Translating the logic above into an actual Excel formula results in the updated formula below.
=(MAX(H$8-$C9,0)-MAX(EOMONTH(H$8,-1)-$C9,0)) -(MAX(H$8-$D9,0)-MAX(EOMONTH(H$8,-1)-$D9,0)) +(EOMONTH(H$8,0)=EOMONTH($C9,0))
The above formula takes Segment C minus Segment F and then adds 1 if the last day of the current column period is equal to the start date period. The updated allocation table is shown below.
Now that the number of days is accurate, all we need to do is multiply them by the DailyAmt stored in cell $G9. The resulting worksheet is shown in the screenshot below.
The Excel formula in H9 follows:
=$G9* ((MAX(H$8-$C9,0)-MAX(EOMONTH(H$8,-1)-$C9,0)) -(MAX(H$8-$D9,0)-MAX(EOMONTH(H$8,-1)-$D9,0)) +(EOMONTH(H$8,0)=EOMONTH($C9,0)))
And that my friend is one way to allocate an amount into monthly columns. There are so many other ways, I’d love to hear your preferred method…post your formula into the comment box below.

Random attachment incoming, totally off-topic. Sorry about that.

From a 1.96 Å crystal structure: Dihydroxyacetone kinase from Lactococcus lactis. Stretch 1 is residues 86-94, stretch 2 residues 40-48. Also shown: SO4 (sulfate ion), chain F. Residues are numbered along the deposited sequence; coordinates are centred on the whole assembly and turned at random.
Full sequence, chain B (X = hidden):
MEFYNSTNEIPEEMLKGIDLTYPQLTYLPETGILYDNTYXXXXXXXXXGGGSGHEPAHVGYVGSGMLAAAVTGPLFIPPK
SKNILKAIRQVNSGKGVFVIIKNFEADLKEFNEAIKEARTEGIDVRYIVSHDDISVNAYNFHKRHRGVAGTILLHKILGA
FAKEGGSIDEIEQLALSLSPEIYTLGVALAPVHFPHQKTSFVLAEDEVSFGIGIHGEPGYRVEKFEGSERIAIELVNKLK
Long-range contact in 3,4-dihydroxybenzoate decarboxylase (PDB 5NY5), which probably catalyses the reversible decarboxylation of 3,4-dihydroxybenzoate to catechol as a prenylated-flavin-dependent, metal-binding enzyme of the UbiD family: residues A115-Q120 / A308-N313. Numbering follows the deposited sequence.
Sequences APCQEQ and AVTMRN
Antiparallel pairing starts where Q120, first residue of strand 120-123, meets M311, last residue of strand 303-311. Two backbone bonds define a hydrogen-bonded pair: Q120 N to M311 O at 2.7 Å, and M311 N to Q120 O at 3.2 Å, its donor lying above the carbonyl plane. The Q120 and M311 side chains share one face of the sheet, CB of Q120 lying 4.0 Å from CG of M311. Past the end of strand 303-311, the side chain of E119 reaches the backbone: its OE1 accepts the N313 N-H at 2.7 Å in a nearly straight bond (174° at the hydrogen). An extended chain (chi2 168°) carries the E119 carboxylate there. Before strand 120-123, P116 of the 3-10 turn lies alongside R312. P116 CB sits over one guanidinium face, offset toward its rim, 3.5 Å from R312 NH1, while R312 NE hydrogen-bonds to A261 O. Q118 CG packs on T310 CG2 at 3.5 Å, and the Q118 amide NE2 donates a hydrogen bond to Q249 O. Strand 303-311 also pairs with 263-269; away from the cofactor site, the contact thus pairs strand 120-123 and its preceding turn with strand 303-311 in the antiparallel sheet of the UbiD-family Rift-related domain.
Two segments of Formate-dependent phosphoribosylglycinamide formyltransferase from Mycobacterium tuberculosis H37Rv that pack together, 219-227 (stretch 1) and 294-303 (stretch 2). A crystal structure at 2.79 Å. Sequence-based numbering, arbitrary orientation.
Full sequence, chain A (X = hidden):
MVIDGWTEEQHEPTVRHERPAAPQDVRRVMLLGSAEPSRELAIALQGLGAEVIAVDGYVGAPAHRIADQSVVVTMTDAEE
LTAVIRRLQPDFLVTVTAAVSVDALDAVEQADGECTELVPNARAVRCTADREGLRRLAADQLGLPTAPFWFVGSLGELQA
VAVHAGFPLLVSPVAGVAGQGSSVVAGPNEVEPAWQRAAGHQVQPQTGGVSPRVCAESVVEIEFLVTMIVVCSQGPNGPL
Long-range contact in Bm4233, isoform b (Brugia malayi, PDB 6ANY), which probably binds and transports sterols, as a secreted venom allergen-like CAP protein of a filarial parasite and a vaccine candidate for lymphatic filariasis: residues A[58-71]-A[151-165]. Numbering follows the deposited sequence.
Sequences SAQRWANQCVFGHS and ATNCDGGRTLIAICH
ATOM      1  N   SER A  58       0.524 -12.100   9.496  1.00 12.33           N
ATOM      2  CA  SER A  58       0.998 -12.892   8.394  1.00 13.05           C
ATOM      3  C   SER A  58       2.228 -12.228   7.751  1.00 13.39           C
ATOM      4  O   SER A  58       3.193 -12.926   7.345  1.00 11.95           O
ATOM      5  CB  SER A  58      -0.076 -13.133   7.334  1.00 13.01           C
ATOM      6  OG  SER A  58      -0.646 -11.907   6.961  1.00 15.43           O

Please download the sample file if you’d like to check it out.
- Allocation (original file)
- Allocation2 (this updated version has a sheet that excludes weekends from the allocation)
- Allocation3 (this updated version has a sheet that does daily allocation columns)
- Allocation4 (this updated version has a sheet that does monthly allocation columns)
- Allocation5 (this updated version has a sheet that includes yearly allocation columns)
- Allocation6 (this updated version has a sheet that computes weekly hours)